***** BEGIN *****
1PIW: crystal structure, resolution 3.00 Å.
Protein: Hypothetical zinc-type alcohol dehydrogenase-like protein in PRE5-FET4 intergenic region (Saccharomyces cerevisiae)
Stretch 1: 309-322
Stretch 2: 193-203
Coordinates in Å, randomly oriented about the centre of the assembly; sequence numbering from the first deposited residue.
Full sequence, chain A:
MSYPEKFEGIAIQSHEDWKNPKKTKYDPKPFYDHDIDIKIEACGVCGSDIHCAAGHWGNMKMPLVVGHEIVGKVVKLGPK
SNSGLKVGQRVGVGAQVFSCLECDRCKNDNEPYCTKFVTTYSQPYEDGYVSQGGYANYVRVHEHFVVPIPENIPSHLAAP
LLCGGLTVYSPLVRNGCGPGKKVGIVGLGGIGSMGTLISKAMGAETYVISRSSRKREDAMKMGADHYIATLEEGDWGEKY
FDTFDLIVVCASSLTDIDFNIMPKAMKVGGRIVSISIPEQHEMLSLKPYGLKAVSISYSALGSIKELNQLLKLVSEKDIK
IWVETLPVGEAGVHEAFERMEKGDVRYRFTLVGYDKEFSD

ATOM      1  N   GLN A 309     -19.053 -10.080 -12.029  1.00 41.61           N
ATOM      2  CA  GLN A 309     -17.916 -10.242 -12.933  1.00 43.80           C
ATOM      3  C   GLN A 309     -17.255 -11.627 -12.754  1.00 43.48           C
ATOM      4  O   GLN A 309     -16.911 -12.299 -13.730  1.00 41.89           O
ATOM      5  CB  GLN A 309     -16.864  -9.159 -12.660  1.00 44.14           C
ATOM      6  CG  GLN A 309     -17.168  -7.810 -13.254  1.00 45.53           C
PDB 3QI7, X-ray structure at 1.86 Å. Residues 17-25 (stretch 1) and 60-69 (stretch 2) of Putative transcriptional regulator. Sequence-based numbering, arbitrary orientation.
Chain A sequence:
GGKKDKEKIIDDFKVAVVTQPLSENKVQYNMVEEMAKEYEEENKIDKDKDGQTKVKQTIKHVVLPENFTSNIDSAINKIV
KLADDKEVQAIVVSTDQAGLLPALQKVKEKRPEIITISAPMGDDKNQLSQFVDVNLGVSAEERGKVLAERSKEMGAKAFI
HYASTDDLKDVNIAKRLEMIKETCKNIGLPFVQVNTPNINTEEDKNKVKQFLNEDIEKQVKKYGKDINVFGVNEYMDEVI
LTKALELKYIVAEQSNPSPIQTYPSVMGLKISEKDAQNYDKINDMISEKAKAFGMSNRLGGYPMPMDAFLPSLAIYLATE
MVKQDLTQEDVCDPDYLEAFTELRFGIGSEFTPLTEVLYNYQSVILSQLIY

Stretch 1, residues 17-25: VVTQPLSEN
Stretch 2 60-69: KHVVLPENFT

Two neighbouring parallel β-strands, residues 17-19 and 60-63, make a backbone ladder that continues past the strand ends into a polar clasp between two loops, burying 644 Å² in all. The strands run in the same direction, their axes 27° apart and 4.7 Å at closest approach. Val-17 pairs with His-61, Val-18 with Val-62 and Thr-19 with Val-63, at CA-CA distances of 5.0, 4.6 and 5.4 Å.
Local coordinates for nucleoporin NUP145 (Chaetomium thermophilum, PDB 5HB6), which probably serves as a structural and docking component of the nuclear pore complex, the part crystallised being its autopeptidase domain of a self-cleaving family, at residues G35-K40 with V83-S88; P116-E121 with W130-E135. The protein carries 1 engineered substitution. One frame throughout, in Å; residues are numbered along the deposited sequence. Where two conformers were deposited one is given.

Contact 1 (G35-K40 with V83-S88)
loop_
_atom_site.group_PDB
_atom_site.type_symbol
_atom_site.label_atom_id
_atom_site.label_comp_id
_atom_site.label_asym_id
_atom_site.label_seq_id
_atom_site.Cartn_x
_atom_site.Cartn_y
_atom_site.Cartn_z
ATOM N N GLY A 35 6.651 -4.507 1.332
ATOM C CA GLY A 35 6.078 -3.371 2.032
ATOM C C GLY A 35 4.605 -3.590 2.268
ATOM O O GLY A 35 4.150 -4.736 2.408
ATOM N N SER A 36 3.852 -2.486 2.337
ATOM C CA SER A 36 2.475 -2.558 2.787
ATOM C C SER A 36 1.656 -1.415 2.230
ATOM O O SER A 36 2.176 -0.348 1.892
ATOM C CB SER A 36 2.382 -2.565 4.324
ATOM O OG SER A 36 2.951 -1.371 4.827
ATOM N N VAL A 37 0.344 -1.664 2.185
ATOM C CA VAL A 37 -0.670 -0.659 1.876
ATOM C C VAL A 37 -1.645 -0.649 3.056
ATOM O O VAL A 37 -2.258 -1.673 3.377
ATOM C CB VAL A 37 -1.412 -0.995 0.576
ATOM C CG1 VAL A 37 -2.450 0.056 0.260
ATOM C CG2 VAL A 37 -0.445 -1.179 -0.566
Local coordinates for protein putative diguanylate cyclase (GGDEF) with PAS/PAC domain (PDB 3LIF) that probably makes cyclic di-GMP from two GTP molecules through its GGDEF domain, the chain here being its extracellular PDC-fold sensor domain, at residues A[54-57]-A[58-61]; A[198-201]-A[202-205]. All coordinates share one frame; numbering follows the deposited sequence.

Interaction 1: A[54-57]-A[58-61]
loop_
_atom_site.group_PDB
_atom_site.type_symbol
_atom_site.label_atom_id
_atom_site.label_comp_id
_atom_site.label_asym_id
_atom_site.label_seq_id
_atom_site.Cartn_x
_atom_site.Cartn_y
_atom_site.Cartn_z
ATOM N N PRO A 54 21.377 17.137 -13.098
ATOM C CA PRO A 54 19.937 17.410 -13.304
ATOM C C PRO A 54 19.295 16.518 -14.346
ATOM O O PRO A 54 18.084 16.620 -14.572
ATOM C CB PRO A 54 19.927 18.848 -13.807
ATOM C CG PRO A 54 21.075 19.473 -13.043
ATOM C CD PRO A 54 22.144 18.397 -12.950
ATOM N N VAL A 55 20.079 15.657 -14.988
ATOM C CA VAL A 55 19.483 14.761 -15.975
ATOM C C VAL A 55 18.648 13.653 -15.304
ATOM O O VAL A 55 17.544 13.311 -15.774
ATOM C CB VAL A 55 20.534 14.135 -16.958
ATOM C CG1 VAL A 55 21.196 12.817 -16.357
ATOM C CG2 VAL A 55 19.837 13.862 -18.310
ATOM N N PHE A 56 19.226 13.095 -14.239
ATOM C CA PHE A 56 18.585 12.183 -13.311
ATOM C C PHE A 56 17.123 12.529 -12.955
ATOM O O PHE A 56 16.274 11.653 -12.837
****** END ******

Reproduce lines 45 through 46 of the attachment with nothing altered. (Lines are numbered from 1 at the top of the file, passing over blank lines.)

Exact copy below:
ATOM C CA SER A 36 2.475 -2.558 2.787
ATOM C C SER A 36 1.656 -1.415 2.230